Yes, ignore the last part of my comment, I was talking gibberish! –  twistor59 Dec 8 '12 at 15:04
2  
This question is about 2000 words long. Is there a way to ask it more concisely? –  Mark Eichenlaub Dec 11 '12 at 5:29
    
I was thinking your update time is a part of the question because you mention clock in your title... –  hwlau Dec 11 '12 at 6:29

8 Answers 8

up vote 3 down vote accepted

I'm not sure, but I think your objection here is that the times measured by these observers for the interval between the "A1 meets B1" and "A2 meets B2" events is the same, even though they're in frames that are moving relative to one another. So shouldn't there be some kind of time dilation?

This is not a problem, though. The familiar relativistic time dilation formula has to do with the time t' you'll measure between two events, relative to the time t between the events in the frame where they occur at the same location--that is, their rest frame, the frame in which a single stationary clock could mark time for the two events. t'/t = gamma, the time dilation factor.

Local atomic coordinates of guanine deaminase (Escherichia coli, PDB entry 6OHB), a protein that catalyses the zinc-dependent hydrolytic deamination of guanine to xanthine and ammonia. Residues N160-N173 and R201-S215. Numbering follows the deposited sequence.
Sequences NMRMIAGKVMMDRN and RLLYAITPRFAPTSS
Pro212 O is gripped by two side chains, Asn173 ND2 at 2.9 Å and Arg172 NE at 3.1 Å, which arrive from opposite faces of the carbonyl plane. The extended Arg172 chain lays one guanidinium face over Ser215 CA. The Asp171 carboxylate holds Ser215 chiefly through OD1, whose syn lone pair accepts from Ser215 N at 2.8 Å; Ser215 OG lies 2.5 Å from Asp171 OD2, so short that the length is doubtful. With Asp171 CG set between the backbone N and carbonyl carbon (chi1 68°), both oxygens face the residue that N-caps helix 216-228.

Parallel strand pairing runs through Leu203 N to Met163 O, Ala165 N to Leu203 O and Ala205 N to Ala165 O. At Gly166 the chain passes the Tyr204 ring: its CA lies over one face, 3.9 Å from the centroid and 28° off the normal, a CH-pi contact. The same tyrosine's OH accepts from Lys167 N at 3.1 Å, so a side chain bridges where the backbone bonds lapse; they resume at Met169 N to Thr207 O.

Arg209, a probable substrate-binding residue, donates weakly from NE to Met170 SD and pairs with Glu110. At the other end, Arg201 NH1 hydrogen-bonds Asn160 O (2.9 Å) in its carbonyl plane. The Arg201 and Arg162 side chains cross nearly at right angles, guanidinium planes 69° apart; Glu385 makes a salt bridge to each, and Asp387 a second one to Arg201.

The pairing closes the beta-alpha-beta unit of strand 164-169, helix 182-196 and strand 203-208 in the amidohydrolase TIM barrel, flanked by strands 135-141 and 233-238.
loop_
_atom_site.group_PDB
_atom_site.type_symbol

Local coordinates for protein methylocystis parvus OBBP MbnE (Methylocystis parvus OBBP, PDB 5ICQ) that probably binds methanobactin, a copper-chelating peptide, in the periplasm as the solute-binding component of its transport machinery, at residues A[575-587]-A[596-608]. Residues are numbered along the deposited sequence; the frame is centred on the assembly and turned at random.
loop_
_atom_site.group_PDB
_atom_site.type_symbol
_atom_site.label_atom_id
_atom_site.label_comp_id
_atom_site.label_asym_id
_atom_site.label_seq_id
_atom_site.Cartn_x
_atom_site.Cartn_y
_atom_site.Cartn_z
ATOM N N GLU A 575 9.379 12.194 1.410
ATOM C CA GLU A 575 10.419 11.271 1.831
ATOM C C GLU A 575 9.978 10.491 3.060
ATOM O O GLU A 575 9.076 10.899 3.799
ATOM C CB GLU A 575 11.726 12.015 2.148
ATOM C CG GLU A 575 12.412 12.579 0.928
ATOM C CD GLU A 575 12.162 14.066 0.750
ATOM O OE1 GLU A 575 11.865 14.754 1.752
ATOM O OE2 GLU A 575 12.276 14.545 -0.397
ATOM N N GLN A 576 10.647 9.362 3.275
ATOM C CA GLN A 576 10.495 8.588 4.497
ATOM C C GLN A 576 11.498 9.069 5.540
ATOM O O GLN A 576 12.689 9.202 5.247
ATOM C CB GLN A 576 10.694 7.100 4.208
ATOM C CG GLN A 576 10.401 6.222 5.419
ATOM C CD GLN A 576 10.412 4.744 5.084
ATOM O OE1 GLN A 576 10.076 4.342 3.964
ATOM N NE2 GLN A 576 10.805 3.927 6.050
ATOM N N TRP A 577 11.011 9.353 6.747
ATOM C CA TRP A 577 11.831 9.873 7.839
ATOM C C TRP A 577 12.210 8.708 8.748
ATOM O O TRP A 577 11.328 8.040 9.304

What is the rest frame defined by these two events? It's not the frame moving with either train. It's a third frame: the frame in which the two trains are moving in opposite directions with the same speed! (Call it the "center of velocity" frame.) In this frame, A1 passes B1 and A2 passes B2 at exactly the same place.

Relative to this center-of-velocity frame, both train frames are moving at the same speed, just in opposite directions.